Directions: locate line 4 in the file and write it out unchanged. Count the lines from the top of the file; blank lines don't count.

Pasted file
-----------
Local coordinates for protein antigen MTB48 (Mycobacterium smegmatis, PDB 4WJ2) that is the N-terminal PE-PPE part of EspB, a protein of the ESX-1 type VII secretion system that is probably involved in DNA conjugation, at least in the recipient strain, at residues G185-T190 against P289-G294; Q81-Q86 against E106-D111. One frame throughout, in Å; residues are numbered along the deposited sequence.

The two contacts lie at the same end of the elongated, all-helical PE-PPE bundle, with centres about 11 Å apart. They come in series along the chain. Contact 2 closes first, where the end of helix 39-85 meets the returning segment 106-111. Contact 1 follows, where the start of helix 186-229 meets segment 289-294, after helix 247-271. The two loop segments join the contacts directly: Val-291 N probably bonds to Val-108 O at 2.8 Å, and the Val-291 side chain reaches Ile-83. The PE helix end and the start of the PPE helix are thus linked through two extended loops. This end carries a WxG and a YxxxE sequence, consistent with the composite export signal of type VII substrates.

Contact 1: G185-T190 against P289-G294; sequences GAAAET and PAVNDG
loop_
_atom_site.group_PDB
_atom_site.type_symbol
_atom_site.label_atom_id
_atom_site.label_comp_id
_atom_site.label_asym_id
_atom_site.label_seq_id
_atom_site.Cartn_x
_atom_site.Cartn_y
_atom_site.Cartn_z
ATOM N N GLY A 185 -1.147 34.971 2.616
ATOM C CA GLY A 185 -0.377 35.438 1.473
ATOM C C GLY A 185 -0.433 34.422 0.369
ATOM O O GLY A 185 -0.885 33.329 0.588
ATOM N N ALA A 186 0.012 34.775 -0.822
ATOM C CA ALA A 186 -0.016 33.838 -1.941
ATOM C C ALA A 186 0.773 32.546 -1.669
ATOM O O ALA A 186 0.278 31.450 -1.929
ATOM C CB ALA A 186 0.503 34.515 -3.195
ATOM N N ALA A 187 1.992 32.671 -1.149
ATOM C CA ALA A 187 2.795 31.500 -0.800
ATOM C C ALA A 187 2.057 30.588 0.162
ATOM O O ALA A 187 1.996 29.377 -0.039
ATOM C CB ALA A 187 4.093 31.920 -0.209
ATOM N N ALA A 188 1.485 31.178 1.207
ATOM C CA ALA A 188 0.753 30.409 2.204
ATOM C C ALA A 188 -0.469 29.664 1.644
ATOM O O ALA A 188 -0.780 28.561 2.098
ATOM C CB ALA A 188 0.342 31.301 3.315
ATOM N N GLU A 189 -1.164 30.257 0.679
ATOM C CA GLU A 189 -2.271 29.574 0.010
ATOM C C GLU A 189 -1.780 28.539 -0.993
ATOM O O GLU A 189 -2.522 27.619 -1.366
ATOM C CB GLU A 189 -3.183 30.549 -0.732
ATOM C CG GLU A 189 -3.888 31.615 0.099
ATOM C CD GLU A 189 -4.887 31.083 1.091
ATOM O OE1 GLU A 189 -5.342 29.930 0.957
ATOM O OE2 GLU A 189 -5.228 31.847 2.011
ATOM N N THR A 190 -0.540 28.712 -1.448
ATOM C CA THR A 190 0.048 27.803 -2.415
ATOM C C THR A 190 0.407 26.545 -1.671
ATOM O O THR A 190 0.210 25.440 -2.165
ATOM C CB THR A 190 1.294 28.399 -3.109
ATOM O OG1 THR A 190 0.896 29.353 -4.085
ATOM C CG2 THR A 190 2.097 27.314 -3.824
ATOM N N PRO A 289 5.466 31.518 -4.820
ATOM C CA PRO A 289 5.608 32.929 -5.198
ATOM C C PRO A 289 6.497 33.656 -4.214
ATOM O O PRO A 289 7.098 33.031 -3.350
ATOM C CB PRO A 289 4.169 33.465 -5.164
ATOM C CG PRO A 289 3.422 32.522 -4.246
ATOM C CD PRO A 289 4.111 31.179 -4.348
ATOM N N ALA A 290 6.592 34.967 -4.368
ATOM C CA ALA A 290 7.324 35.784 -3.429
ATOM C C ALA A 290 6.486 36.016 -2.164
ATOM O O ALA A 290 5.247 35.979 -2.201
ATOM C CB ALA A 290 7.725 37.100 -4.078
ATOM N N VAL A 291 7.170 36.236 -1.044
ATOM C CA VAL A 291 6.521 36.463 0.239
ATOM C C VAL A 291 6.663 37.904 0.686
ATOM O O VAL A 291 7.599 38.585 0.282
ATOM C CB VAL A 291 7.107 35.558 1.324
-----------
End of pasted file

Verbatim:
loop_